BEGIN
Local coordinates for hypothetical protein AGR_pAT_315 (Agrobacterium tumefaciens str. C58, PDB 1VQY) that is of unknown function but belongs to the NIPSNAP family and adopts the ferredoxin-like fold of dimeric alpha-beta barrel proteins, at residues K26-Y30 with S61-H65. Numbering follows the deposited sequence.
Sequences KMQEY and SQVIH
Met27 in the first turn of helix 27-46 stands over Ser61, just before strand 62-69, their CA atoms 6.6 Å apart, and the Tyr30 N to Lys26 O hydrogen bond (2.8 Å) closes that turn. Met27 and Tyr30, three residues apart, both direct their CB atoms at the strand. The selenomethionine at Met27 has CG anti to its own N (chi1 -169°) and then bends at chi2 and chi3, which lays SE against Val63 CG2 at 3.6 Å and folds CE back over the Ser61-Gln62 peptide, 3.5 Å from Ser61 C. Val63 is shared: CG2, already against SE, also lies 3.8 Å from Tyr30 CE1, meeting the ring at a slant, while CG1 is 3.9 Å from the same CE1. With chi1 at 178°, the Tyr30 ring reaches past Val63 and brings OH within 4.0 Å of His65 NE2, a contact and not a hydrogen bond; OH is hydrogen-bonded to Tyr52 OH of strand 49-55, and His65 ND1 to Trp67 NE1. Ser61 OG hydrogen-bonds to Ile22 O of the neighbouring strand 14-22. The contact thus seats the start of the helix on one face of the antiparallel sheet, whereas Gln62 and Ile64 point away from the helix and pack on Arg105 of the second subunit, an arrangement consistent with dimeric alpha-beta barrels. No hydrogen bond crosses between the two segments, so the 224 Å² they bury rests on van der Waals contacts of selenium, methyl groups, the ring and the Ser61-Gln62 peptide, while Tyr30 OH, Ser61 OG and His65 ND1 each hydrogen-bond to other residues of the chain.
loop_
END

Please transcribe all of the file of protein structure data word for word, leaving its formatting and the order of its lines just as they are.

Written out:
Local coordinates for hypothetical protein AGR_pAT_315 (Agrobacterium tumefaciens str. C58, PDB 1VQY) that is of unknown function but belongs to the NIPSNAP family and adopts the ferredoxin-like fold of dimeric alpha-beta barrel proteins, at residues K26-Y30 with S61-H65. Numbering follows the deposited sequence.
Sequences KMQEY and SQVIH
Met27 in the first turn of helix 27-46 stands over Ser61, just before strand 62-69, their CA atoms 6.6 Å apart, and the Tyr30 N to Lys26 O hydrogen bond (2.8 Å) closes that turn. Met27 and Tyr30, three residues apart, both direct their CB atoms at the strand. The selenomethionine at Met27 has CG anti to its own N (chi1 -169°) and then bends at chi2 and chi3, which lays SE against Val63 CG2 at 3.6 Å and folds CE back over the Ser61-Gln62 peptide, 3.5 Å from Ser61 C. Val63 is shared: CG2, already against SE, also lies 3.8 Å from Tyr30 CE1, meeting the ring at a slant, while CG1 is 3.9 Å from the same CE1. With chi1 at 178°, the Tyr30 ring reaches past Val63 and brings OH within 4.0 Å of His65 NE2, a contact and not a hydrogen bond; OH is hydrogen-bonded to Tyr52 OH of strand 49-55, and His65 ND1 to Trp67 NE1. Ser61 OG hydrogen-bonds to Ile22 O of the neighbouring strand 14-22. The contact thus seats the start of the helix on one face of the antiparallel sheet, whereas Gln62 and Ile64 point away from the helix and pack on Arg105 of the second subunit, an arrangement consistent with dimeric alpha-beta barrels. No hydrogen bond crosses between the two segments, so the 224 Å² they bury rests on van der Waals contacts of selenium, methyl groups, the ring and the Ser61-Gln62 peptide, while Tyr30 OH, Ser61 OG and His65 ND1 each hydrogen-bond to other residues of the chain.
loop_